Amazon’s Project Kuiper has been working on building a competitor to SpaceX’s Starlink low-Earth orbit-based satellite internet for years, but it’s on the verge of launching its first actual prototype satellites, and today it unveiled what customers can expect in terms of terminals for actually connecting up to the future network.
These are engineering models, so the final production versions may differ, but Amazon showed off three different versions designed to suit various customer needs. There’s a sub-five-pound version with a flat, 11-inch square design that will offer speeds of up to 400 Mbps. Interestingly, Amazon isn’t sharing target pricing but did say that its cost to build these will be less than $400 per unit.
A smaller, 7-inch square design will be less capable in terms of max speeds, maxing out at 100 Mbps, but it’ll be “lower-cost” and also have the advantage of being supremely portable for use on the go. Finally, a large, 19 x 30 inch version will offer gigabit speeds and is basically meant for commercial use (meaning probably $$$).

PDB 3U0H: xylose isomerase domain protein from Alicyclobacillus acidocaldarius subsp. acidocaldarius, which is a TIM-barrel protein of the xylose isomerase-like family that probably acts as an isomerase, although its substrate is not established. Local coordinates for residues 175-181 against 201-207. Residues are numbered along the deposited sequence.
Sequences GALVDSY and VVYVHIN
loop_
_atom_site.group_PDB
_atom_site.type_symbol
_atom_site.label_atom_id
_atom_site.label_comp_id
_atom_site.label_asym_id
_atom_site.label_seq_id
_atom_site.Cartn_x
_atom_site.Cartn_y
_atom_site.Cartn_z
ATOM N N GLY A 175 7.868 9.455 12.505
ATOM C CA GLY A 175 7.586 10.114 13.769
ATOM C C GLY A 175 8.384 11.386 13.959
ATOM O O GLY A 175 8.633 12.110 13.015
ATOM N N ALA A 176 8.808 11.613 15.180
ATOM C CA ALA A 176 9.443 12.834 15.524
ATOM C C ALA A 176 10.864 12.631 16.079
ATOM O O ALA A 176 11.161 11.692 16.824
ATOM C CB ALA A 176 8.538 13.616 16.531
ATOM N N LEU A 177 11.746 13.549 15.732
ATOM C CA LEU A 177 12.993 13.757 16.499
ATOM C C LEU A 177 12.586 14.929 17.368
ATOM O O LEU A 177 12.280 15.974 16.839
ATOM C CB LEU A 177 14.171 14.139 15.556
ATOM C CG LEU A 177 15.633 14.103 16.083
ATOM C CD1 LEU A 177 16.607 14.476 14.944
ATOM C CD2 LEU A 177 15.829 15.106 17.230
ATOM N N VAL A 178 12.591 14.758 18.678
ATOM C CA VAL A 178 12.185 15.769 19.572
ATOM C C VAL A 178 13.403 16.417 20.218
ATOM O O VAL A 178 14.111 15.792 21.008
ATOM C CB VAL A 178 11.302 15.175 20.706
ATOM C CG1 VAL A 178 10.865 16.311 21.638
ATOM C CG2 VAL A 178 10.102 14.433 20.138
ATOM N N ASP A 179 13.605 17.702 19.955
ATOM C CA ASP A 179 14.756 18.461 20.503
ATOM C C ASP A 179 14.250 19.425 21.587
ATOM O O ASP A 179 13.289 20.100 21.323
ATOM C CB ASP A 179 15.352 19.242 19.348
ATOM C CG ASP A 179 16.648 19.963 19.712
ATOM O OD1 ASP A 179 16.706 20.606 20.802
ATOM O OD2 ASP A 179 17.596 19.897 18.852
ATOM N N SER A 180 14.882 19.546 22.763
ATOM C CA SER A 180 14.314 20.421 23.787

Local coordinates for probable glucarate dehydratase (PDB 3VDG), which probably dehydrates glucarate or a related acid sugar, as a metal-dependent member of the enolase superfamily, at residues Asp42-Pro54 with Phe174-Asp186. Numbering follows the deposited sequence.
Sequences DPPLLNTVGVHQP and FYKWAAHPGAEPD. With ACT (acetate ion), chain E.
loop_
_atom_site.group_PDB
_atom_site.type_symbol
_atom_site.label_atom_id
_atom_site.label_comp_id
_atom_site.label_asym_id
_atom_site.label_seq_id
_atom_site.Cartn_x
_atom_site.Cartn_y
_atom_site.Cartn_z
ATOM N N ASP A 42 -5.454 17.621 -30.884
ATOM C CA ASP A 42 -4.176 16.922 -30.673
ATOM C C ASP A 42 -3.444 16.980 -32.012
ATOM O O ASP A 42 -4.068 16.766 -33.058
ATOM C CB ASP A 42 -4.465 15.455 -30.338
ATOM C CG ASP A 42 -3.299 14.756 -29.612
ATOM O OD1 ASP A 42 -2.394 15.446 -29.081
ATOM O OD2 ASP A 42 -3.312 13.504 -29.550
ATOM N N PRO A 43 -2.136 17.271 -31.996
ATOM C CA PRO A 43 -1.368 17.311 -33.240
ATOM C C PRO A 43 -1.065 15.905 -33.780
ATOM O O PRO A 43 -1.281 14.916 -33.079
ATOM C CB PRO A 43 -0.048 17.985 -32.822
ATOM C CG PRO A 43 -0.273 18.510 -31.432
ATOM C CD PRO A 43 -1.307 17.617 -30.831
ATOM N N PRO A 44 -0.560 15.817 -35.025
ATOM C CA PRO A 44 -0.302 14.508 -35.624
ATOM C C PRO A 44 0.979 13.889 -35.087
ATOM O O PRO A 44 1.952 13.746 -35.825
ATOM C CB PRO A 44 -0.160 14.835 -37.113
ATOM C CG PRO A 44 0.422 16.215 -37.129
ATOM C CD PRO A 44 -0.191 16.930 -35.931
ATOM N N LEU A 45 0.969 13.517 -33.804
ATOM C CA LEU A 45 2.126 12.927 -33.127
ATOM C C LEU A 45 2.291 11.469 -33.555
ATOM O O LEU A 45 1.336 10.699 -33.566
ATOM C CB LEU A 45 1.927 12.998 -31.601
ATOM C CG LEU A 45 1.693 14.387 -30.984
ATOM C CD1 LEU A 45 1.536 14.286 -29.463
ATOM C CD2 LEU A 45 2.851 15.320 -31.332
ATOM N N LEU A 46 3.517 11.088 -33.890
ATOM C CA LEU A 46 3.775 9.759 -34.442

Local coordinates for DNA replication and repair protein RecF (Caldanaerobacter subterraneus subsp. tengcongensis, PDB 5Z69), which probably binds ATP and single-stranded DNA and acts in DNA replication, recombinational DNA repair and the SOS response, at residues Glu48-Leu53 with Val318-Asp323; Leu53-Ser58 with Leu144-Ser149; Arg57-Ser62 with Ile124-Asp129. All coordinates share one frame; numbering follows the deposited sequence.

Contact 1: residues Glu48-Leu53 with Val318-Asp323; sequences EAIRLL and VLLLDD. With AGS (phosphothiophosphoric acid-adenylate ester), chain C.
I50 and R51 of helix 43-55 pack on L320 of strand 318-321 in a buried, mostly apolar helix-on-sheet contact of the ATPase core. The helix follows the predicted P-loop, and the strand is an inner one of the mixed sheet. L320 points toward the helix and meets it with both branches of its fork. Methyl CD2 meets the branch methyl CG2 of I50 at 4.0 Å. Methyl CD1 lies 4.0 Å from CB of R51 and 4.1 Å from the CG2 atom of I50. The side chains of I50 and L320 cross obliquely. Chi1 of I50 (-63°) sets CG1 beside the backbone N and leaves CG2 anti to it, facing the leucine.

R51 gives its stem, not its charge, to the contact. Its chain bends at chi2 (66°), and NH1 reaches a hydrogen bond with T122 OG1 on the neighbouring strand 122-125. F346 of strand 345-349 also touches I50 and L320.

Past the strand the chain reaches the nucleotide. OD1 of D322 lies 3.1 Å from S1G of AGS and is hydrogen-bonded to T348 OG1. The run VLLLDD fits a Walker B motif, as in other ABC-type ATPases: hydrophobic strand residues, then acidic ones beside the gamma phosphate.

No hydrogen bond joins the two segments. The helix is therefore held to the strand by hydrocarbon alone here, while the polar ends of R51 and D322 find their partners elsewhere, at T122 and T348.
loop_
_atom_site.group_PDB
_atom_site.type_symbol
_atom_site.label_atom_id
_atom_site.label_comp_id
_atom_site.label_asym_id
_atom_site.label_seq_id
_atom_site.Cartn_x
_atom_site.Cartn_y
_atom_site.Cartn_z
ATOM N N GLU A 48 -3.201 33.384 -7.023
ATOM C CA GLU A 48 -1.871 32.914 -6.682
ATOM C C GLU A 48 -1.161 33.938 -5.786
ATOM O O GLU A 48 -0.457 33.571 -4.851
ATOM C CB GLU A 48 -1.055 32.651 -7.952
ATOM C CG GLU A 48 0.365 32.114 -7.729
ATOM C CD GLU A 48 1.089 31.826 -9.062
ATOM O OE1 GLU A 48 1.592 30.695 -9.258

Amazon also revealed that all of its terminals will be powered by an in-house-designed baseband chip the company has codenamed “Prometheus.” Prometheus is also going to space aboard the Kuiper satellites, and Amazon says its unique design will allow processing of up to 1 terabit per second (Tbps) of traffic on each one, which should help with handling high network demand.
As announced last year, Amazon intends to launch its first two prototype satellites sometime in 2023 aboard the first United Launch Alliance flight of its all-new Vulcan Centaur rocket. The goal after that is to have mass production of its spacecraft kick off later in the year, with production version launches beginning in 2024 and at least some customers getting access to service by the end of the same year.